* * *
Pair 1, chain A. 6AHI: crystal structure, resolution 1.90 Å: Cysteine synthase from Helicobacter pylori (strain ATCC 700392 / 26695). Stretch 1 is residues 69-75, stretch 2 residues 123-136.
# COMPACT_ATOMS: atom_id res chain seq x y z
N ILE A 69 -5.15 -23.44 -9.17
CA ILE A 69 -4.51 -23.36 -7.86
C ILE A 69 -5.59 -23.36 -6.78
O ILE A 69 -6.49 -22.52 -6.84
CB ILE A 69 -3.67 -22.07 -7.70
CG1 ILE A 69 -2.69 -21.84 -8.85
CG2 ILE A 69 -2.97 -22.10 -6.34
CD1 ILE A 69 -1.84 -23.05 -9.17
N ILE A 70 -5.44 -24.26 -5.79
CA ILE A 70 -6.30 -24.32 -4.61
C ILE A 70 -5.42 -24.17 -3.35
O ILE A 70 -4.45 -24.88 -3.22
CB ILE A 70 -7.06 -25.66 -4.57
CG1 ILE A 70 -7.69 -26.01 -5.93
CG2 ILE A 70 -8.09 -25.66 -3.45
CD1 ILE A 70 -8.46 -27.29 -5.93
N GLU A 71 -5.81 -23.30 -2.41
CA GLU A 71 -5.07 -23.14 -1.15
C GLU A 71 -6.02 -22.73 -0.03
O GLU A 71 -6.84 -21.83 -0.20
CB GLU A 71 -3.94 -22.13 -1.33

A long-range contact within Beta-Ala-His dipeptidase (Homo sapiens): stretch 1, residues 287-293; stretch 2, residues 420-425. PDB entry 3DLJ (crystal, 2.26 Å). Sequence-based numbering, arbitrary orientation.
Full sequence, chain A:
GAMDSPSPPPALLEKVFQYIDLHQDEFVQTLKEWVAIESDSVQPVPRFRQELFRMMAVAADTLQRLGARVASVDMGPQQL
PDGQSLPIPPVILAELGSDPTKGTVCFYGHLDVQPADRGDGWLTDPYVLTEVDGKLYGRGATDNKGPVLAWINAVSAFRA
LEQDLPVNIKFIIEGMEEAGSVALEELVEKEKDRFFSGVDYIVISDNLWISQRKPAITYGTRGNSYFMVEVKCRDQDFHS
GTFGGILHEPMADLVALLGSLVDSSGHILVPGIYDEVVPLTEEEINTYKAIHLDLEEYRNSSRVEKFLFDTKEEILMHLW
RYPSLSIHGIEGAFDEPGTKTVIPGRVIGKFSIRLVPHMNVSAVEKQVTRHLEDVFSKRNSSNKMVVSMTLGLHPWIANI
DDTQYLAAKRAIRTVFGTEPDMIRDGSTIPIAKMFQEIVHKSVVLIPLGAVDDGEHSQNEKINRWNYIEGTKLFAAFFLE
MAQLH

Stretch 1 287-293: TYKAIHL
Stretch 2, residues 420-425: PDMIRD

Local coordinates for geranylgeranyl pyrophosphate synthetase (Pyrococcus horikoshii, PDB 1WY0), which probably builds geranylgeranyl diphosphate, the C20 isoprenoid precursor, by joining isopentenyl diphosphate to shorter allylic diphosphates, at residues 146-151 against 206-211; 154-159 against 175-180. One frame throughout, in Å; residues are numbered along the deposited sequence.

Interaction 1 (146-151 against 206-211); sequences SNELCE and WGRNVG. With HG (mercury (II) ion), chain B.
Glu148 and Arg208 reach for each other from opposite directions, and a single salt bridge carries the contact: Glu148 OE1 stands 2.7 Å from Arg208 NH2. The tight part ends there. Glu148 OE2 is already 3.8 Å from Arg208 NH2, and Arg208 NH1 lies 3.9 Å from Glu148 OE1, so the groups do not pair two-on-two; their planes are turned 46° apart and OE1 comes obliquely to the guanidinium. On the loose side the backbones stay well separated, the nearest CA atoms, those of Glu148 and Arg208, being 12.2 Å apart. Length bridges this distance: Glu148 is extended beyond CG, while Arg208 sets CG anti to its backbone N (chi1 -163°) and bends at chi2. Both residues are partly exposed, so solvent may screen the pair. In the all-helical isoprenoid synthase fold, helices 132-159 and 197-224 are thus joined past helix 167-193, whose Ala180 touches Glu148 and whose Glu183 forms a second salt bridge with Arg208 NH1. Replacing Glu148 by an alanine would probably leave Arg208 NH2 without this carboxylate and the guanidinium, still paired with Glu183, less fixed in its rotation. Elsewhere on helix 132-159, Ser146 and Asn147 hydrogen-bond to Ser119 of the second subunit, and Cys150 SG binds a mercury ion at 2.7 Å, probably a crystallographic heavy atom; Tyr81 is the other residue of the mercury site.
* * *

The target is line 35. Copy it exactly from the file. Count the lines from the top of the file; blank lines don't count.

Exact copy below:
Local coordinates for geranylgeranyl pyrophosphate synthetase (Pyrococcus horikoshii, PDB 1WY0), which probably builds geranylgeranyl diphosphate, the C20 isoprenoid precursor, by joining isopentenyl diphosphate to shorter allylic diphosphates, at residues 146-151 against 206-211; 154-159 against 175-180. One frame throughout, in Å; residues are numbered along the deposited sequence.